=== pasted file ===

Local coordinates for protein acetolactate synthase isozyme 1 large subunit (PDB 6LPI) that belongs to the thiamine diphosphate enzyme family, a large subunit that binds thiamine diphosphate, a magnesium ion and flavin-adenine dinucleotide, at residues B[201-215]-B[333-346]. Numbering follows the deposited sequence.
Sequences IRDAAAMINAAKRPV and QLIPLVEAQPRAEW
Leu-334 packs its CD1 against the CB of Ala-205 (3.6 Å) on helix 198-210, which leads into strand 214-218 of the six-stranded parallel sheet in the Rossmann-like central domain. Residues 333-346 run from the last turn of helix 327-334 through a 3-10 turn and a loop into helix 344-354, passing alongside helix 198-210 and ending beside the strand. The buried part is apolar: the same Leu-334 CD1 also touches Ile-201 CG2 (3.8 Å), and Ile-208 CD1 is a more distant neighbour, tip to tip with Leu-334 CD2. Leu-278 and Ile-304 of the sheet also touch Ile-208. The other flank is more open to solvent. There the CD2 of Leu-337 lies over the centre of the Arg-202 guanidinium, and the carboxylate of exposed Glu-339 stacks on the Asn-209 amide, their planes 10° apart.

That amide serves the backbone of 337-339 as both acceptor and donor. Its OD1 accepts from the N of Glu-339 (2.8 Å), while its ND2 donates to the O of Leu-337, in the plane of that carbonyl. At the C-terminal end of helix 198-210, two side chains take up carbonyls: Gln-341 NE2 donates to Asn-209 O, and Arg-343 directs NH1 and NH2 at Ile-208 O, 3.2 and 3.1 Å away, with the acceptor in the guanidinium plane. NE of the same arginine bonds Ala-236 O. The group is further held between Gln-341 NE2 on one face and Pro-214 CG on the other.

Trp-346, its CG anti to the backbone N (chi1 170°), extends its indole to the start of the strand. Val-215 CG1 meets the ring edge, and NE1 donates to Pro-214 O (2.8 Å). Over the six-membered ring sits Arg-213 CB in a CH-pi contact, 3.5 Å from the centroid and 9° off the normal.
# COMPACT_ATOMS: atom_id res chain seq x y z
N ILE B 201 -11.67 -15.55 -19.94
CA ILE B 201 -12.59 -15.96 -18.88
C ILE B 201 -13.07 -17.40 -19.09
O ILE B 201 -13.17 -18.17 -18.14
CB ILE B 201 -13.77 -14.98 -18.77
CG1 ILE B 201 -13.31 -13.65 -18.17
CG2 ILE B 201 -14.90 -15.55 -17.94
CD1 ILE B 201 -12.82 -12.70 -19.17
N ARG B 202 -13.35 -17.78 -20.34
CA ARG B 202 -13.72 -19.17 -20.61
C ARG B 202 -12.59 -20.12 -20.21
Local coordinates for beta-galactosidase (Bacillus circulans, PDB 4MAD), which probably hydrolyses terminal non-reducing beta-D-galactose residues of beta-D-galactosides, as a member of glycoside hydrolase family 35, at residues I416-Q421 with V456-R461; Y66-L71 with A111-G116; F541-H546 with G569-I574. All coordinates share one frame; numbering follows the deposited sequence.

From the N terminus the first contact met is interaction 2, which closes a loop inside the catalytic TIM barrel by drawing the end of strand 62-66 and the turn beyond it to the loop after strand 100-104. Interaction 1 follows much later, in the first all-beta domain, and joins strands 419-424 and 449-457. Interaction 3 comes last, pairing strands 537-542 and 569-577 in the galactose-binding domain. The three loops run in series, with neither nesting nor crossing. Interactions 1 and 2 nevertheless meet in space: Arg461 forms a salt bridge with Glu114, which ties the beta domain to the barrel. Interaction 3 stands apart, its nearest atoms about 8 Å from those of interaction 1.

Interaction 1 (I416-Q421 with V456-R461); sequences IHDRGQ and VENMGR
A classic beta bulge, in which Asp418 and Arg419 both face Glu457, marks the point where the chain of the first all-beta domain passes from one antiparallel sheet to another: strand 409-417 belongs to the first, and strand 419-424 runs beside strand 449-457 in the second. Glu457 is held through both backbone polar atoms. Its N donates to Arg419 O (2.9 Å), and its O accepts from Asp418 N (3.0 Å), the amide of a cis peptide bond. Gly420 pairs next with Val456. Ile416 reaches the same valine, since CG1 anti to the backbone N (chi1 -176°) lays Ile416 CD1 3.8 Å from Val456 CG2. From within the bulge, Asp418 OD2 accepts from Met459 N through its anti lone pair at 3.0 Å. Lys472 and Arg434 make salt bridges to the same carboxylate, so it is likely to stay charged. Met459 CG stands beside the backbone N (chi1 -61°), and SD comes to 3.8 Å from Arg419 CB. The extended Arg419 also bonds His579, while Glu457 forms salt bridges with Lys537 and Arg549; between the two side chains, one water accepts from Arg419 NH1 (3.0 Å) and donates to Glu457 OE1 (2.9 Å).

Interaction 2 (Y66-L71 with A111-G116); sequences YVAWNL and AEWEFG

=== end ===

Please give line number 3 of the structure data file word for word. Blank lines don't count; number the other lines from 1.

Leu-334 packs its CD1 against the CB of Ala-205 (3.6 Å) on helix 198-210, which leads into strand 214-218 of the six-stranded parallel sheet in the Rossmann-like central domain. Residues 333-346 run from the last turn of helix 327-334 through a 3-10 turn and a loop into helix 344-354, passing alongside helix 198-210 and ending beside the strand. The buried part is apolar: the same Leu-334 CD1 also touches Ile-201 CG2 (3.8 Å), and Ile-208 CD1 is a more distant neighbour, tip to tip with Leu-334 CD2. Leu-278 and Ile-304 of the sheet also touch Ile-208. The other flank is more open to solvent. There the CD2 of Leu-337 lies over the centre of the Arg-202 guanidinium, and the carboxylate of exposed Glu-339 stacks on the Asn-209 amide, their planes 10° apart.